In 1807, Robert Fulton sailed up the Hudson River from New York City to Albany in his steam-powered paddle boat, the “Clermont,” thereby, inaugurating the first commercially successful steamboat service in America. The following year, the Winans Brothers from Vermont built a similar vessel on Lake Champlain, which provided an impetus for steamboating on Lake George in 1817.
The following are a few of the early steamboats that plied the waters of Lake George:
James Caldwell – 1817-1821
The first steamboat on Lake George that made the trip through the lake as fast as a man could row the distance of the lake. She was equipped with a third-hand engine salvaged from a Lake Champlain steamboat, but could not make the trip from one end of the lake to the other. In 1821, after just 4 years, she burned mysteriously while lying at her dock in Caldwell (formerly the name of Lake George Village).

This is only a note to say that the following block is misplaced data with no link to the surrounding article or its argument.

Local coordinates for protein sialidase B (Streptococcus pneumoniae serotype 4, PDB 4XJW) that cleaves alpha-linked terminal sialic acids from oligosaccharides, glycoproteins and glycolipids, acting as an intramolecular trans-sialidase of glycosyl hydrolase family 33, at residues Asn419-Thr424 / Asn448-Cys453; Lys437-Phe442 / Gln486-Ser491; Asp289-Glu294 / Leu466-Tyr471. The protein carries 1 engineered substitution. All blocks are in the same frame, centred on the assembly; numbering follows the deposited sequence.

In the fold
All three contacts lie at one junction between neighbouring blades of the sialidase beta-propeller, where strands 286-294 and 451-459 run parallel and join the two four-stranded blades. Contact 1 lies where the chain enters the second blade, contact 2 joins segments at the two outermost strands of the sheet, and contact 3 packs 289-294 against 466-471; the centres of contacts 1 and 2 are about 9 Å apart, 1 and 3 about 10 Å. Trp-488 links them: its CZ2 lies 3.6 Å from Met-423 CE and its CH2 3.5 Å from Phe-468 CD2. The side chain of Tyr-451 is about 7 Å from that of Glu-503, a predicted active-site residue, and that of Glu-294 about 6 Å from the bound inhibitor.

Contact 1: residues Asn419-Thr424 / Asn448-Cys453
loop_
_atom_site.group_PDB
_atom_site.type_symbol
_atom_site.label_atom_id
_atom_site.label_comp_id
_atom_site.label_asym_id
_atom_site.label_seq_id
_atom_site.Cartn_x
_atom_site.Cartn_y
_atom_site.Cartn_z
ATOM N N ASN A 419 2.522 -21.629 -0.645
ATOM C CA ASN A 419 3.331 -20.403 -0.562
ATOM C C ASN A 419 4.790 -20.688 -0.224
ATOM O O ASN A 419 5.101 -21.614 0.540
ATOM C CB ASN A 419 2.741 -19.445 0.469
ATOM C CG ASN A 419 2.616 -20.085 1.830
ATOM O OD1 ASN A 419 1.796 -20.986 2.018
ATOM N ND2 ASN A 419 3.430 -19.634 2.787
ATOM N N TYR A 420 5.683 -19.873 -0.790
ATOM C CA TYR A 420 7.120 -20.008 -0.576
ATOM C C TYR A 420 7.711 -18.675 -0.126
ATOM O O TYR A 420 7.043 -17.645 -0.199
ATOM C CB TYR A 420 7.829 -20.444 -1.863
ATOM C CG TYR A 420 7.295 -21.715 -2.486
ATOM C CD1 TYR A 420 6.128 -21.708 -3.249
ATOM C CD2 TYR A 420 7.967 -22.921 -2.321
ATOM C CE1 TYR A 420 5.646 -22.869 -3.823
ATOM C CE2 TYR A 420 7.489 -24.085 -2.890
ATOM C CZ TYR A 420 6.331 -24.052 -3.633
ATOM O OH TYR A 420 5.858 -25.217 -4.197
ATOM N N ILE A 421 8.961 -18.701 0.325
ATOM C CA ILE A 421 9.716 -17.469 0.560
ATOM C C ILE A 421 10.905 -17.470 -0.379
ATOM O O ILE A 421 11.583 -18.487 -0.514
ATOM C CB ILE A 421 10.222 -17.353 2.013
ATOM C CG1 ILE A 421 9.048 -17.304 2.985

Minne-Ha-Ha I – 1857-1877
The first vessel to resemble a modern steamboat and was the last wood-burner on the lake, with a round trip requiring six cords of wood.
Ganouskie – 1869-1883
The smallest of all steamboats. Made entirely of wood with a single main deck, it was the first propeller-type having a single screw.
Horicon I – 1877-1911
Placed into service 60 years following the first steamboat, it was the most lavish of steamers.
Ticonderoga I – 1884-1901
Last steamboat on Lake George made entirely of wood and which marked the end of the old steamboat design of masts, hog-frames, and hand steering gear.